Upland Chronicles: W.L. Mills was a driving force in Gatlinburg’s growth
Peppered throughout Gatlinburg are reminders of Mayor William L. Mills. Known as a selfless and honest man of unquestionable integrity, he was a well respected Gatlinburg leader for three decades. The W.L. Mills Conference Center and Mills Park are among the testaments to the appreciation the citizens of Gatlinburg had for him.
Born March 21, 1912, in Knoxville, William Luther “Bill” Mills was a son Sherman and Beatrice Smith Mills.
Bill Mills first came to Gatlinburg in 1932 as a 19-year-old enrollee in the Civilian Conservation Corps. He cleared land for campsites in the Sugarlands and set up tents as temporary headquarters until permanent CCC buildings were constructed from old chestnut trees found dead in the park.
For the remainder of the 1930s, Mills was stationed in numerous CCC posts all over the United States. However, he returned briefly to Sevier County to marry Nora Tipton “Tippy” Sharp, a daughter of Hewlett Clyde Sharp and Mary Murphy Sharp of Sevierville. The couple was married Oct. 9, 1938.
A CCC commander arranged for Mills to take an examination that led to his commission as a lieutenant in the U.S. Army. In 1940 he began regular duty in the Army and was assigned to help organize the first armored division. He served with the division in combat, making landings in North Africa where they fought Rommel’s forces, and then into Sicily, Salerno, Italy, up the Poe Valley with a stop at Anzio Beach, and on to France.
He resigned from the regular Army in 1946 but continued to serve in the Army Reserves until 1972, when he retired with the rank of colonel. He and his family, which by this time included a son, Brent, returned again to Gatlinburg, and Mills took a job with Sevier County Bank. Later, they had a daughter Linda.
For the next five years, Mills made pre-dawn trips, sometimes over treacherous roads, carrying as much as $100,000 in cash, to Sevierville. In 1951, Mills resigned from Sevier County Bank to join the newly organized First National Bank of Gatlinburg.
At the same time that Mills joined the new bank, Jesse Cates was hired as the first bookkeeper. Jesse was very capable and trustworthy, which allowed Mills the time he needed to attend to civic duties without having to worry about the bank in his absence.
Mills owned and operated the Davy Crockett Theatre in Gatlinburg for 10 years. In his earlier years he worked at the Tennessee Theatre in Knoxville.
In 1953, he was appointed to serve the unexpired term of Woody Luther on the Gatlinburg City Council. Luther had resigned to become a member of the Sevier County Election Commission.
Mills was first elected to the Gatlinburg City Commission in 1954. He never asked for a political office because people were always asking him. In 1956, he was chosen mayor.
During his administration, Gatlinburg grew tremendously. A sewer plant and system were built, along with the municipal golf course, the first chamber of commerce building, the Anna Porter Library, several city parking lots and the Civic Auditorium, which is now named after him.
In his role as mayor, Mills spent countless hours attending social functions and making speeches. Thousands of convention delegates were entertained with his gracious “Welcome to Gatlinburg” talks, which always included jokes from his ever-growing collection.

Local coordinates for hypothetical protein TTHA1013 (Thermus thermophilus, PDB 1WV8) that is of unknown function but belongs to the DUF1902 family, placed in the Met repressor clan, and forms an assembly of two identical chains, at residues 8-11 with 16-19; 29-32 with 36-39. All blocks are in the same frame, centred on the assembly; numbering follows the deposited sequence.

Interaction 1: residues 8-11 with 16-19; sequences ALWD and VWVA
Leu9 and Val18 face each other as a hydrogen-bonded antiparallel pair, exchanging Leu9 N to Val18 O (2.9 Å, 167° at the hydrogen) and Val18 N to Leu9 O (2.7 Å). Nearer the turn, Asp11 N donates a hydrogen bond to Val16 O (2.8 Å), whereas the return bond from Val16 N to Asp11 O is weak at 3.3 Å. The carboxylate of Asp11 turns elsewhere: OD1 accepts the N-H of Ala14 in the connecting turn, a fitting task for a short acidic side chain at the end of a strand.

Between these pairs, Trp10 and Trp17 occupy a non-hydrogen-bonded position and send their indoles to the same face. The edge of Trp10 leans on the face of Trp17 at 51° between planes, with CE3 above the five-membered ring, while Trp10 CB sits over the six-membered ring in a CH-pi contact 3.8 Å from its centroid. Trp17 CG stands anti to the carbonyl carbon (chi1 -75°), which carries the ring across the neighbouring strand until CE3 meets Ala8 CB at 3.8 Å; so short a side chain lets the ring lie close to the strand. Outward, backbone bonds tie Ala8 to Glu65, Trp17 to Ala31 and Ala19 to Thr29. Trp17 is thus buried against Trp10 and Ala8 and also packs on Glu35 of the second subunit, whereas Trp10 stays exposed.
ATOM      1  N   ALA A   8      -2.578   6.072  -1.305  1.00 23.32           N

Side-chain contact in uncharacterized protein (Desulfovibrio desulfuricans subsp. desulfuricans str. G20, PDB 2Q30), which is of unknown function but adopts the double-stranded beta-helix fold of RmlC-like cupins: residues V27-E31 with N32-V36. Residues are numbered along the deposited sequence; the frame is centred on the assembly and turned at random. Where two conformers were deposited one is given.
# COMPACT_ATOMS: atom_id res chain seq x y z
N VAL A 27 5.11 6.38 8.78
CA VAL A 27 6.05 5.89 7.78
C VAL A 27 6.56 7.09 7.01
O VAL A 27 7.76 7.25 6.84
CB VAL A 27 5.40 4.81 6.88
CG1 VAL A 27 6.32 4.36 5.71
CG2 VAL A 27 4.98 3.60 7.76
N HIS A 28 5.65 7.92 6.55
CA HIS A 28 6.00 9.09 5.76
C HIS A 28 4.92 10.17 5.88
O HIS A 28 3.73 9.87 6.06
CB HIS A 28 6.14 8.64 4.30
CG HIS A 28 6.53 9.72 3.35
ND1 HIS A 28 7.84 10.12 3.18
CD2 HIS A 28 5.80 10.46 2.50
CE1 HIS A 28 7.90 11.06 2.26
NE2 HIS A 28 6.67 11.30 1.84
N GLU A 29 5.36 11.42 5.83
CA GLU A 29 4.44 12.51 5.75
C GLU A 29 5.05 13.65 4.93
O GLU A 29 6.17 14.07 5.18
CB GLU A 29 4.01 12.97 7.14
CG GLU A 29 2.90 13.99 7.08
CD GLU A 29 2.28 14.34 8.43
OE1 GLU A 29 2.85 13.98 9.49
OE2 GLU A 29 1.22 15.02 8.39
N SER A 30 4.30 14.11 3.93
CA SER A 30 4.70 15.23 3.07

Until a few years before Mills retired, commissioners were not paid, and the mayor had no more power than his fellow commissioners. When they made trips to Nashville to check on the progress of legislation that would affect the town, they had to pay their own expenses including fuel cost.
Mills was very active in the Gatlinburg First Baptist Church and was well known for giving credit for his success to God. He was a member of the Mountain Star Lodge No. 197 of Sevierville.
He retired from the city commission in 1975, and the city presented him with a plaque for his service to the grateful community. In 1976, Mills was named an honorary ranger by the National Park Service in recognition of his concern for the park system.
Mayor Mills died Sunday afternoon, Oct. 23, 1977, following an extended illness. He was 65. Mills is buried in the Shiloh Cemetery. At his funeral, Dr. Charles Maples said, “Let us give praise and thanksgiving for the gift of Bill Mills.”
In a tribute published in The Mountain Press, Bill Postlewaite wrote: “Bill Mills was not so much a banker-politician with a talent for community leadership as he was a community leader with a talent for banking. Although he was deeply involved in local government along with the business establishment, he never once, in our 30 years of publishing, asked for preferential treatment in the newspapers. He was always open with our reporters and editors, for he understood the role of a free press.
“During Gatlinburg’s formative years, he was effective as the right mayor at the right time, for he possessed the ability to get along with all people and to bring together the various local factions in the solution of common problems.
“Certainly with the support and encouragement of his bank directors and the obvious support of the voters for so many years, it becomes clear that his talent, patience, and leadership made a lasting contribution to the entire community.”
Carroll McMahan is special projects facilitator for the Sevierville Chamber of Commerce and serves as Sevier County historian.
The Upland Chronicles series celebrates the heritage and past of Sevier County. If you have suggestions for future topics, would like to submit a column or have comments, please contact Carroll McMahan at 453-6411 or email@example.com; or Ron Rader at 604-9161 or firstname.lastname@example.org.